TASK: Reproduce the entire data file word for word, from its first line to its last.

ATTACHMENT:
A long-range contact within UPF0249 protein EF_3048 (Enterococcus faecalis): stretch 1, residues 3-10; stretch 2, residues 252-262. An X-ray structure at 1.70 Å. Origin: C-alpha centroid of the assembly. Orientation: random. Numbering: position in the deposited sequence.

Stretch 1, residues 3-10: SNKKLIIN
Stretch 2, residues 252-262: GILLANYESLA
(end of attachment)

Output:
A long-range contact within UPF0249 protein EF_3048 (Enterococcus faecalis): stretch 1, residues 3-10; stretch 2, residues 252-262. An X-ray structure at 1.70 Å. Origin: C-alpha centroid of the assembly. Orientation: random. Numbering: position in the deposited sequence.

Stretch 1, residues 3-10: SNKKLIIN
Stretch 2, residues 252-262: GILLANYESLA